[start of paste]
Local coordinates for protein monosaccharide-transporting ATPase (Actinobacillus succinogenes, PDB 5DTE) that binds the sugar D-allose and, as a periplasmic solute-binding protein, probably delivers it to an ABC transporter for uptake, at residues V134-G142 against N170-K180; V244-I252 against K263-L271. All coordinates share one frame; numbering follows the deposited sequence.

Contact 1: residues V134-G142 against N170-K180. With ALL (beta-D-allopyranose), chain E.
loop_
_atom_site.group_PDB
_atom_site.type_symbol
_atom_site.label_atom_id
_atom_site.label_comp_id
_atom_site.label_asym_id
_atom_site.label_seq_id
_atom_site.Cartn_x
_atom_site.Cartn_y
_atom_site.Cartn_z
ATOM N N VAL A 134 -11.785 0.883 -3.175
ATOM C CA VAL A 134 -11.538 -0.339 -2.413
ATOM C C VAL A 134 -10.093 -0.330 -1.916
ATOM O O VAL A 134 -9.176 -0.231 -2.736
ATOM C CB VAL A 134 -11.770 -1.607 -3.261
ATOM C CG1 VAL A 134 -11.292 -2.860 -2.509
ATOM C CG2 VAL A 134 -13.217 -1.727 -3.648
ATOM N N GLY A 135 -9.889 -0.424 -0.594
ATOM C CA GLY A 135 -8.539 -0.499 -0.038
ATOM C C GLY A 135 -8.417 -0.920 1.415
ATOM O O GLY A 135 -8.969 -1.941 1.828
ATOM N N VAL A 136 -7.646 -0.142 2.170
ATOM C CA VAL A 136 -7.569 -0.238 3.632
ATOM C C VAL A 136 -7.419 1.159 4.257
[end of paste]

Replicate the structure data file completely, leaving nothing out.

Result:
Local coordinates for protein monosaccharide-transporting ATPase (Actinobacillus succinogenes, PDB 5DTE) that binds the sugar D-allose and, as a periplasmic solute-binding protein, probably delivers it to an ABC transporter for uptake, at residues V134-G142 against N170-K180; V244-I252 against K263-L271. All coordinates share one frame; numbering follows the deposited sequence.

Contact 1: residues V134-G142 against N170-K180. With ALL (beta-D-allopyranose), chain E.
loop_
_atom_site.group_PDB
_atom_site.type_symbol
_atom_site.label_atom_id
_atom_site.label_comp_id
_atom_site.label_asym_id
_atom_site.label_seq_id
_atom_site.Cartn_x
_atom_site.Cartn_y
_atom_site.Cartn_z
ATOM N N VAL A 134 -11.785 0.883 -3.175
ATOM C CA VAL A 134 -11.538 -0.339 -2.413
ATOM C C VAL A 134 -10.093 -0.330 -1.916
ATOM O O VAL A 134 -9.176 -0.231 -2.736
ATOM C CB VAL A 134 -11.770 -1.607 -3.261
ATOM C CG1 VAL A 134 -11.292 -2.860 -2.509
ATOM C CG2 VAL A 134 -13.217 -1.727 -3.648
ATOM N N GLY A 135 -9.889 -0.424 -0.594
ATOM C CA GLY A 135 -8.539 -0.499 -0.038
ATOM C C GLY A 135 -8.417 -0.920 1.415
ATOM O O GLY A 135 -8.969 -1.941 1.828
ATOM N N VAL A 136 -7.646 -0.142 2.170
ATOM C CA VAL A 136 -7.569 -0.238 3.632
ATOM C C VAL A 136 -7.419 1.159 4.257